Asia: On the Rocks

Island disputes are a big thing in Asia. Japan and China both claim the Senkaku/Diaoyu islands. Japan and South Korea tussle over Dokdo/Takeshima. Japan and Russia still haven’t definitively sorted out who owns the Kuriles/Northern Territories. You’d think that these existing island disputes are a sufficient headache. But no: Countries in the region are making the maritime equivalent of...
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The Apology Olympics

Imagine an international event sometime in the near future known as the Apology Games. It is held every four years and features teams of professional diplomats, politicians, and conflict resolution specialists (with a few actors thrown into the mix). There are many rules in this Olympics, but one trumps all the others: contestants can only apologize for the conduct of their own nation. In the...
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Is Japan’s Prime Minister the Next Putin?

In the ads in the back of old comic books, a skinny little kid is hanging out at the beach when a bully comes along and kicks sand in his face. The little kid, who weighed 97 pounds at the time, was Angelo Siciliano. He hightailed it to the gym, where he worked out until he turned himself into someone no bully would ever think of attacking. In addition to getting a new job as the strongman at the...
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Asia Smiles for the Cameras

It wasn’t long ago that certain pundits were predicting war in Asia. Back in the spring, the conflict over the South China Sea was heating up as China sparred with Vietnam over an oil exploration rig and with the Philippines over disputed reefs. Japan and China, meanwhile, were butting heads over a string of uninhabited rocks in the ocean between them. South Korea and Japan, both U.S. allies,...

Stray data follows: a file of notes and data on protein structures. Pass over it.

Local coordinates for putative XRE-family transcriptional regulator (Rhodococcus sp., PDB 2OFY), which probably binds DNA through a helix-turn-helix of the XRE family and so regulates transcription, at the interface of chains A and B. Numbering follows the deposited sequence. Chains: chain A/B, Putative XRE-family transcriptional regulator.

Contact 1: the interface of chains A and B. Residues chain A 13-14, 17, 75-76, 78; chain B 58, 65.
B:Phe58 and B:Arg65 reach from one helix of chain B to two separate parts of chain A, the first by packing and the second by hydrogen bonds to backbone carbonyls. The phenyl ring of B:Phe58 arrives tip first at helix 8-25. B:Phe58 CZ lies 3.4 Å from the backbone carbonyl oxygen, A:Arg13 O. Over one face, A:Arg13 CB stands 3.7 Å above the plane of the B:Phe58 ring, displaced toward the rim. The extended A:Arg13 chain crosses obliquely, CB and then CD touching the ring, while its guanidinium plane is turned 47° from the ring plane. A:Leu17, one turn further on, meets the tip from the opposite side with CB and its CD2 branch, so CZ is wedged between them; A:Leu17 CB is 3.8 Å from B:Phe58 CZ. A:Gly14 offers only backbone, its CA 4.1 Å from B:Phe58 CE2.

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The Dance of Superpowers

By now, the phrase “Pacific Pivot” gives off a whiff of nostalgia. The Obama administration’s announcement of its intention three years ago to reorient U.S. foreign policy toward Asia seems to belong to an entirely different era. It was a time when the United States had the luxury to think geopolitically: to craft long-term policies rather than simply respond to immediate crises. The United...
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Hong Kong: The Future of People Power?

In 2000, I organized a meeting in China that brought together independent trade unionists, campaigners for corporate codes of conduct, and human rights advocates. We had spirited conversations about strikes and labor organizing and how to deal with the Communist authorities in Beijing. We didn’t worry about the government monitoring or breaking up our meeting. True, we were in China, and the...
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